'An exhibition of somewhat novel character (at least in these parts) in the shape of a bona fide Dog Show, took place yesterday. This we may note, is the first dog show held in the Australian colonies. 91 dogs entered and entries closed one week before the event. Exhibitors were required to record the breed, sex, age and colour of their dogs, also whether bred in the colonies or imported. All dogs had to be at the exhibition by 9 a.m. together with suitable chains and collars for their security. The general public, including ladies, were admitted between the hours of noon and 6 p.m. It was advertised that a full and efficient band will be in attendance. The judges were Messrs Elwin, Eddington and Ridge. Messrs Elwin and Ridge also exhibited several dogs and went home with a collection of first prizes.
Retriever c 1900
Prizes were awarded to the owners of the best bred dogs of both sexes (also to whelps under 6 months old) of any distinct variety or breed provided they were of sufficient merit. Breeds exhibited were Setters, Pointers, Spaniels, and other field dogs, Greyhounds, Harriers, Beagles and Retrievers, Bulldogs, Bull Terriers, Rough Terriers, Smooth Terriers, Fox Terriers, Newfoundlands and Sheepdogs (Black and Tan Sheepdog, Esquimaux, Poodle, and a Smithfield Colley.
It is interesting to note that the 'Smithfield Colley had to turn sheep down Hosier Lane, as far as circumstances permitted'.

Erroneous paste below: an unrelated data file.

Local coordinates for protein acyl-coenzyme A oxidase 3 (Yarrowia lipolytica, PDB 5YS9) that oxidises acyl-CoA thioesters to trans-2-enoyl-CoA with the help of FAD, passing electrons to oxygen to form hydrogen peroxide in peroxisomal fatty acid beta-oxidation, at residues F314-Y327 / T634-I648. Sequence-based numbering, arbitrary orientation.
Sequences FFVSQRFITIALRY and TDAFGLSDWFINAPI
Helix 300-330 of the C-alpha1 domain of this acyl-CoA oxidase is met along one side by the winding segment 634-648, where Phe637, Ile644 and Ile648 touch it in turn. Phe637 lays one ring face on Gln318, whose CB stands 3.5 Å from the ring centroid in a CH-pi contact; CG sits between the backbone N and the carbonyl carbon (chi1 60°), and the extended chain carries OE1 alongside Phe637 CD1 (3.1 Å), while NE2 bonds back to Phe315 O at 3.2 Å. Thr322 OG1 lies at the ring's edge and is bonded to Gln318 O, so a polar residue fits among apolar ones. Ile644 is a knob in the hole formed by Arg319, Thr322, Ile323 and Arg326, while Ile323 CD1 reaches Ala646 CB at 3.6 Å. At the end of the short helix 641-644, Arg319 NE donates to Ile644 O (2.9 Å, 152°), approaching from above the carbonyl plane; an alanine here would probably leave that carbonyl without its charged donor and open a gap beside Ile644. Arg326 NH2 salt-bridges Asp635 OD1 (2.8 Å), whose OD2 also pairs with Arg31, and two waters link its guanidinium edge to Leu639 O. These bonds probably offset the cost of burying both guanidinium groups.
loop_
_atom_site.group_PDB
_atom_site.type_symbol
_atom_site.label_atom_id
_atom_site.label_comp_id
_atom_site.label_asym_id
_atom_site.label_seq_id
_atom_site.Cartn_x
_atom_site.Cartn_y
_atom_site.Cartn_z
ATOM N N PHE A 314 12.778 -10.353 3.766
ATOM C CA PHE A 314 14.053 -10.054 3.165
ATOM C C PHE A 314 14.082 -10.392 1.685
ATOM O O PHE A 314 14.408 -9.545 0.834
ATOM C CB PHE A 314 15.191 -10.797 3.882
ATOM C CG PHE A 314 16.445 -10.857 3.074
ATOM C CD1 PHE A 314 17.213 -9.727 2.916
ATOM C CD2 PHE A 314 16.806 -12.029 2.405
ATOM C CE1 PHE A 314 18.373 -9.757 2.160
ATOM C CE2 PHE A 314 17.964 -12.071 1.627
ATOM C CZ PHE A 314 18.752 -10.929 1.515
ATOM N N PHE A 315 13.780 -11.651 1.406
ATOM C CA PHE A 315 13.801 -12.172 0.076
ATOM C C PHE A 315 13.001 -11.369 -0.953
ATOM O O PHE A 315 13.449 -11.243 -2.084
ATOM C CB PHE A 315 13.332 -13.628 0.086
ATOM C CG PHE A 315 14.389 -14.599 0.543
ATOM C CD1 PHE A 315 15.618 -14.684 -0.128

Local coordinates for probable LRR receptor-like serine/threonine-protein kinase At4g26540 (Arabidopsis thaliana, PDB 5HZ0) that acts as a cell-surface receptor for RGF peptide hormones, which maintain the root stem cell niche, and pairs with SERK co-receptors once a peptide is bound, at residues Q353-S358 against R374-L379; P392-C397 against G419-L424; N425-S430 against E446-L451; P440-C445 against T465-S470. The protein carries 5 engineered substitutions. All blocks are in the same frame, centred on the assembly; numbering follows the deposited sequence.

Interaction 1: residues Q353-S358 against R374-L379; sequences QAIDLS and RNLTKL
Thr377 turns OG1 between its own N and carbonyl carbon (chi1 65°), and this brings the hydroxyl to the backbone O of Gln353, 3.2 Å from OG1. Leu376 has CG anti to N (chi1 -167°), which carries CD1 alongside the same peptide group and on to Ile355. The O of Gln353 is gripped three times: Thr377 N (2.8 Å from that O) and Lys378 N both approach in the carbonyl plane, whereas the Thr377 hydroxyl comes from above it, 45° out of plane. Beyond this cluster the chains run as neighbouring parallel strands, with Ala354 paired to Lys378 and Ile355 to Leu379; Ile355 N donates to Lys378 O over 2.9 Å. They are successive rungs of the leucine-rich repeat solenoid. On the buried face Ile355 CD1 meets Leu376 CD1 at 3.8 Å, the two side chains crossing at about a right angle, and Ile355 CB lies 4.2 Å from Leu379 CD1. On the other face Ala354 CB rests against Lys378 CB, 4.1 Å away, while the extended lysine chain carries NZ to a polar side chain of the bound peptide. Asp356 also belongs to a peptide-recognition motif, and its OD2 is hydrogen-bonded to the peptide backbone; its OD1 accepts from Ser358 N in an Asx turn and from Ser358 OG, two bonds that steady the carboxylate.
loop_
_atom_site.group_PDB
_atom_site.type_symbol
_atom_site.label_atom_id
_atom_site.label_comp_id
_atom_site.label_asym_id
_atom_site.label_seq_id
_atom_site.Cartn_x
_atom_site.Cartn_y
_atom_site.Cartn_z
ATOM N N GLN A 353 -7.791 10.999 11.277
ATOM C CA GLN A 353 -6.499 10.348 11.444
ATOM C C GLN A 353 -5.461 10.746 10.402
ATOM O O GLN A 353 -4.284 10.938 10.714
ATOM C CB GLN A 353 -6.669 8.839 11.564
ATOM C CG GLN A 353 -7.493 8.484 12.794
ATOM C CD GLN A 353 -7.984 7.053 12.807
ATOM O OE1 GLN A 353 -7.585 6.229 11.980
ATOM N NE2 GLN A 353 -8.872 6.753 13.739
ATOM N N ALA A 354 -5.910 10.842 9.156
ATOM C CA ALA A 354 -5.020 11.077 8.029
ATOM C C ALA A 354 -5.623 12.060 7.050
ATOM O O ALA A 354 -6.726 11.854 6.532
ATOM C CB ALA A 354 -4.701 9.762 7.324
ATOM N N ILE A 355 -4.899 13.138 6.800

Melbourne's First Dog Show 1864
The first Dog Show held in Victoria was in 1864. But at that time Australia had no dog societies or agricultural magazines interested in recording the pedigrees of the dogs shown. So unless the dog was imported from England complete with its English Pedigree, it was entered in the dog show in the call name of 'Jack' or 'Bess' P.U. (parentage unknown), with the breed assigned to them also guesswork. For example, in the catalogue of this first dog show, of the 381 dogs entered, 30 of them were designated as crossed breeds!
In 1877 the Victorian Poultry and Dog Society (VP&DS) was formed and held its first show. By 1880 they decided to have a dog show without including the poultry, but it was a financial failure.
The Concept of Stud Books evolves in Australia
Japanese Chin 1897
It would be 48 years after the first dog show was held in Australia before pedigrees in some form of dog registrations would be formalised. Being isolated and without experienced Kennel Club administrators to show us the way, unscrupulous dog traders had 48 years to invent pedigrees that attracted big prices!